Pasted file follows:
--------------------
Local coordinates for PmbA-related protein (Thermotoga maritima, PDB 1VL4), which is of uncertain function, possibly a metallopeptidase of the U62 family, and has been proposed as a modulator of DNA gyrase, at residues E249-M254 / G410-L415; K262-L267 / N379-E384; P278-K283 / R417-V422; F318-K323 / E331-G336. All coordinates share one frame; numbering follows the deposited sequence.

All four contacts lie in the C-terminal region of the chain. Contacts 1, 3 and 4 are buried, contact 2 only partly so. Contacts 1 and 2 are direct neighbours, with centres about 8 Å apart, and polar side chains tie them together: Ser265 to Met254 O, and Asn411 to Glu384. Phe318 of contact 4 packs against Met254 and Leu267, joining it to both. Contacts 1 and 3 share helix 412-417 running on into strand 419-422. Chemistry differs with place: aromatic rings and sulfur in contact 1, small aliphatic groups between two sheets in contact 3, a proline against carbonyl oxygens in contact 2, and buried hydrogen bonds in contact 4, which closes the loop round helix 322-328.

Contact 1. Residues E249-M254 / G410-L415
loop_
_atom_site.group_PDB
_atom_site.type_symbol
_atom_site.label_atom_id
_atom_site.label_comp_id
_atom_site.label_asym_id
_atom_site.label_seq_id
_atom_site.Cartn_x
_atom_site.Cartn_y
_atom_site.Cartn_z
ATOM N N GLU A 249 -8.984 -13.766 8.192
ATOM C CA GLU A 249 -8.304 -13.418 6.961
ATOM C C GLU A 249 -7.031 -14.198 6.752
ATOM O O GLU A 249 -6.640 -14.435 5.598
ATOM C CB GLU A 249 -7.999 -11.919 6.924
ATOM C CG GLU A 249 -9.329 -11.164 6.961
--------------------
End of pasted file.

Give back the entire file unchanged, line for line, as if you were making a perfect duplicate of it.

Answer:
Local coordinates for PmbA-related protein (Thermotoga maritima, PDB 1VL4), which is of uncertain function, possibly a metallopeptidase of the U62 family, and has been proposed as a modulator of DNA gyrase, at residues E249-M254 / G410-L415; K262-L267 / N379-E384; P278-K283 / R417-V422; F318-K323 / E331-G336. All coordinates share one frame; numbering follows the deposited sequence.

All four contacts lie in the C-terminal region of the chain. Contacts 1, 3 and 4 are buried, contact 2 only partly so. Contacts 1 and 2 are direct neighbours, with centres about 8 Å apart, and polar side chains tie them together: Ser265 to Met254 O, and Asn411 to Glu384. Phe318 of contact 4 packs against Met254 and Leu267, joining it to both. Contacts 1 and 3 share helix 412-417 running on into strand 419-422. Chemistry differs with place: aromatic rings and sulfur in contact 1, small aliphatic groups between two sheets in contact 3, a proline against carbonyl oxygens in contact 2, and buried hydrogen bonds in contact 4, which closes the loop round helix 322-328.

Contact 1. Residues E249-M254 / G410-L415
loop_
_atom_site.group_PDB
_atom_site.type_symbol
_atom_site.label_atom_id
_atom_site.label_comp_id
_atom_site.label_asym_id
_atom_site.label_seq_id
_atom_site.Cartn_x
_atom_site.Cartn_y
_atom_site.Cartn_z
ATOM N N GLU A 249 -8.984 -13.766 8.192
ATOM C CA GLU A 249 -8.304 -13.418 6.961
ATOM C C GLU A 249 -7.031 -14.198 6.752
ATOM O O GLU A 249 -6.640 -14.435 5.598
ATOM C CB GLU A 249 -7.999 -11.919 6.924
ATOM C CG GLU A 249 -9.329 -11.164 6.961